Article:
This week another darknet market closed abruptly. The Evolution site operators stole millions of dollars worth of users’ bitcoins. This is only the latest in a series of “exit scams” where the operators of these centralized markets will run legitimately for months, even years, and then run off with all the funds at once.
When previous exit scams occurred, the proposed solution was implementing multisignature into the marketplaces. Users were told to only use marketplaces that offered multisig. This does make the users’ funds more secure – in theory. In practice, even though multisig was available in Evolution, it wasn’t widely used. People still trusted the centralized site operators with their Bitcoin.
Why would people still misplace their trust when this pattern has become obvious? One reason is that they are dealing with illegal items. Not all items on darknet markets are illegal, but a substantial portion are. They have no legal recourse if something goes wrong. This means they look for the most trusted site in operation, the one with the largest network of other users. As the number of users increases, so does the notoriety, publicity, and demands on the site infrastructure. With the increased stress and scrutiny on the system, the site operators have little margin for error. If something does go wrong, or the pressure becomes too intense, then those site operators will exit while they still can, taking down the entire system.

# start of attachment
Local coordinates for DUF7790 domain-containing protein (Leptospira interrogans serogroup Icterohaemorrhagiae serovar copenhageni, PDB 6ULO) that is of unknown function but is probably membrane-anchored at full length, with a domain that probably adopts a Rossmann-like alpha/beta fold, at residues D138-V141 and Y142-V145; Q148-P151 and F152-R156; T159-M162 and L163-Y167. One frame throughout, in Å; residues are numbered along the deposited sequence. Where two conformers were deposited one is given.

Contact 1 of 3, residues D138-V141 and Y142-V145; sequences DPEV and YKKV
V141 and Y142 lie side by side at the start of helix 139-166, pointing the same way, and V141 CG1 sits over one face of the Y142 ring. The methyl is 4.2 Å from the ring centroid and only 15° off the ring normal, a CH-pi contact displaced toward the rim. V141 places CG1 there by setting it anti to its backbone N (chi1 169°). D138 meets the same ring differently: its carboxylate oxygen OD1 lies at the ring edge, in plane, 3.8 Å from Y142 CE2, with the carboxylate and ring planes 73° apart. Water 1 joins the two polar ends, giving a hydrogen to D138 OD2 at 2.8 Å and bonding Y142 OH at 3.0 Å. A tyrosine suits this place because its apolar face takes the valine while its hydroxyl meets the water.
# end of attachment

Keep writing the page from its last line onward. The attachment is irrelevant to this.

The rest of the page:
Even in legal marketplaces, centralized systems share this flaw. The single point of control gives site operators the ability to determine the fate of the platform, and all its users.
How can this be prevented? We’ve already mentioned multisig. Evolution implemented it, but did so in a way that was intended to still retain power over users’ funds. They required users to deposit funds with them, and then move them into the multisig later. A centralized site operator doesn’t want to give up their ability to extract fees from its users, so they don’t have a strong incentive to make multisig easy to use. Also, multisig might protect funds, but it doesn’t prevent the platform from shutting down altogether.
The solution is to move away from the centralized systems completely. Removing the middleman will have enormous benefits for users. Consider the following benefits of decentralized markets:
- Markets are persistent. There’s no central point of control that can be taken down, either by outside actors or internal ones.
- Funds aren’t centrally controlled. There’s no central authority to trust and no jackpot to steal. Individuals control their funds directly and likely use multisig for transactions.
- No fees. Trade occurs directly between parties; there’s no site operator to take a cut.
- No data aggregation. Site operators (and data thieves) profit from aggregation of data on centralized systems, but there’s no single trove of data on decentralized system.
- Trust and reputation are dynamic. In a centralized system, you are forced to trust the site operators, and the reputation system is static (as determined by site operators). In a decentralized system, you aren’t forced to trust any parties, and reputation systems can emerge without any control or censorship by central authorities.
Unfortunately for everyone on the internet, decentralized markets are still in their infancy. Over the last eight months OpenBazaar has teased the community with a taste of what the future of trade looks like. We are pushing hard, and are closer than ever to making it a reality. We know you wanted it yesterday, but our mission is not just to push out a product. Our goal is to create an open protocol for trade that will give users to power to push aside the central institutions that control online trade, and begin trading freely. It’s not a simple task, but with your help we’re getting close.